She's also working on customized Switch firmware called Atmosphère, which can be installed via Fusée Gelée.

Essentially, Fusée Gelée exploits a vulnerability during a Switch's startup to commandeer the gadget and execute unofficial software. This is useful for unlocking the locked-down Nintendo Switch so that home-brew games, custom firmware, and other code can be run.

You'll need physical access to the hardware during power-up to perform Fusée Gelée—it's not something that can be pulled off over the air.

In a blog post outlining her findings earlier this month, Temkin explained: "The relevant vulnerability is the result of a 'coding mistake' in the read-only boot ROM found in most Tegra devices."

Temkin reckoned the issue is present in all Nintendo Switches. The nature of the flaw is such that it will require a hardware revision to fix. The boot ROM, which contains the programming bug, accepts minor patches in the factory but cannot be updated afterwards; according to Temkin. That means once a vulnerable machine rolls off of the assembly line, the vulnerability is baked in and cannot be mitigated.

Temkin said the exploit was responsibly disclosed to and forwarded to other vendors that use Tegra embedded processors, including Nintendo.

Successful exploitation compromises the processor's root-of-trust and provides the attacker with access to secrets burned into device fuses, as well as allowing arbitrary code execution.

While such an exploit could be used for malware that compromises a user's personal data, due to the very nature of the Nintendo Switch (being a gaming console), it's most likely this will be exploited to root the device and create custom bootloaders for sideloading unofficial applications.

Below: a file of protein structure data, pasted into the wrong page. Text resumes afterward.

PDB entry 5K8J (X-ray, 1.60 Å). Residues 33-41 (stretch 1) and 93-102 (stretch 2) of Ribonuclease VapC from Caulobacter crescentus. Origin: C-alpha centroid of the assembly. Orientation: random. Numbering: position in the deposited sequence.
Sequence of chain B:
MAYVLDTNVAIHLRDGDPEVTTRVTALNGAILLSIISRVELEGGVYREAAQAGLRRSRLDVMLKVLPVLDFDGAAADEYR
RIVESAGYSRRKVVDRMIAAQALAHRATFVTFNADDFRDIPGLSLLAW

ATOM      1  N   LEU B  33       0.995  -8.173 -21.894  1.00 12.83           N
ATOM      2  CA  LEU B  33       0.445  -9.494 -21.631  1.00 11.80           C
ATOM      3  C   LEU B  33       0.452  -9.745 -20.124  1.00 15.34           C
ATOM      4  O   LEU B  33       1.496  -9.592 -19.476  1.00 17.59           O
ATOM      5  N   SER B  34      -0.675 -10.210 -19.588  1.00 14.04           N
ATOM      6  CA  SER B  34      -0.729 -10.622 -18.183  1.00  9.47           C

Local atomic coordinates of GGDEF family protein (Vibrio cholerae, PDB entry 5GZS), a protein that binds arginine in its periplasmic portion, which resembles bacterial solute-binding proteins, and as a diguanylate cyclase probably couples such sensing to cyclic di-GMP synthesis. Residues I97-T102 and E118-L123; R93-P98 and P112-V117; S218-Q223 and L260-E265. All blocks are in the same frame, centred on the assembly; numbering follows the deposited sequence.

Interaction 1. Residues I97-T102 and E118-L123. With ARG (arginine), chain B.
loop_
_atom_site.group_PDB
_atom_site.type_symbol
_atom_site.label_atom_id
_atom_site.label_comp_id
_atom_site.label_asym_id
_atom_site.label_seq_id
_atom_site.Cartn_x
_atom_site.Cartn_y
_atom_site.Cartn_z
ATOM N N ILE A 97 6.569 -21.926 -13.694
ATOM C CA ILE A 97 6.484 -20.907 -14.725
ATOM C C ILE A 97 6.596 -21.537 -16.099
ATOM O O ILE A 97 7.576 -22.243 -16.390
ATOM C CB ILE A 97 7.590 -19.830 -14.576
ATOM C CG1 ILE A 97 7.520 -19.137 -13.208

Full details of the bug is set to be revealed on June 15, 2018, unless it is made public by others first (a parallel effort to create custom firmware for the Switch using the vulnerability, or one substantially similar, is underway by a group called Team Xecuter).


Sent to us by: Roy W. Nash

Do you run Drupal? You need to upgrade immediately!

Do you run Drupal? You need to upgrade immediately as an in-the-wild exploit aims to take over your server.

Attackers are mass-exploiting a recently fixed vulnerability in the Drupal content management system that allows them to take complete control of powerful website servers.

At least three different attack groups are exploiting "Drupalgeddon2," the name given to an extremely critical vulnerability that Drupal maintainers patched in late March.

Drupalgeddon2 makes it easy for anyone on the Internet to take complete control of vulnerable servers simply by accessing a URL and injecting publicly available exploit code. Exploits allow attackers to run code of their choice without having to have an account of any type on a vulnerable website.

The mass exploitation of Drupal servers reminds us of the epidemic of unpatched Windows servers a decade ago, which gave criminal hackers access to millions of PCs. The attackers would then use their widely distributed perches to launch new intrusions. Because web servers have significantly more computing power and Internet bandwidth than a desktop computer, the new rash of servers being compromised by this exploit poses a much greater threat to the Internet.

Drupal maintainers have patched the critical vulnerability in both the 7.x and 8.x version families, as well as the 6.x family, which maintainers stopped supporting in 2016. Administrators who have yet to install the patch should assume their systems are compromised and take immediate action to disinfect them.


Sent to us by: Roy W. Nash